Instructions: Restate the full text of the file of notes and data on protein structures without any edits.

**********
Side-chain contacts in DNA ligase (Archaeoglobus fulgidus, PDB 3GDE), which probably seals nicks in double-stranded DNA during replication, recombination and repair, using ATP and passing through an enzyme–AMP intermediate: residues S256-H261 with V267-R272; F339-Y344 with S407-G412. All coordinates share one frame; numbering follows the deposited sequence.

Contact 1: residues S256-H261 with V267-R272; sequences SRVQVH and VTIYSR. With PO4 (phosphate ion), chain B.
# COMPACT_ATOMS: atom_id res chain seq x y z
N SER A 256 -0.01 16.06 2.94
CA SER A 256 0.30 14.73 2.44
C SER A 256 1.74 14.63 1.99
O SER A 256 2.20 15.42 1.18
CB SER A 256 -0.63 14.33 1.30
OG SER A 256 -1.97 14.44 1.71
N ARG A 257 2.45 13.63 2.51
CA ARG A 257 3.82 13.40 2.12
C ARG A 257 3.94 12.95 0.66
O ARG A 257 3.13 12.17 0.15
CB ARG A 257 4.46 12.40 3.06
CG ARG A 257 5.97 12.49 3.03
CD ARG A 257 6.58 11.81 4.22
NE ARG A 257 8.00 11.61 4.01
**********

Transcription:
Side-chain contacts in DNA ligase (Archaeoglobus fulgidus, PDB 3GDE), which probably seals nicks in double-stranded DNA during replication, recombination and repair, using ATP and passing through an enzyme–AMP intermediate: residues S256-H261 with V267-R272; F339-Y344 with S407-G412. All coordinates share one frame; numbering follows the deposited sequence.

Contact 1: residues S256-H261 with V267-R272; sequences SRVQVH and VTIYSR. With PO4 (phosphate ion), chain B.
# COMPACT_ATOMS: atom_id res chain seq x y z
N SER A 256 -0.01 16.06 2.94
CA SER A 256 0.30 14.73 2.44
C SER A 256 1.74 14.63 1.99
O SER A 256 2.20 15.42 1.18
CB SER A 256 -0.63 14.33 1.30
OG SER A 256 -1.97 14.44 1.71
N ARG A 257 2.45 13.63 2.51
CA ARG A 257 3.82 13.40 2.12
C ARG A 257 3.94 12.95 0.66
O ARG A 257 3.13 12.17 0.15
CB ARG A 257 4.46 12.40 3.06
CG ARG A 257 5.97 12.49 3.03
CD ARG A 257 6.58 11.81 4.22
NE ARG A 257 8.00 11.61 4.01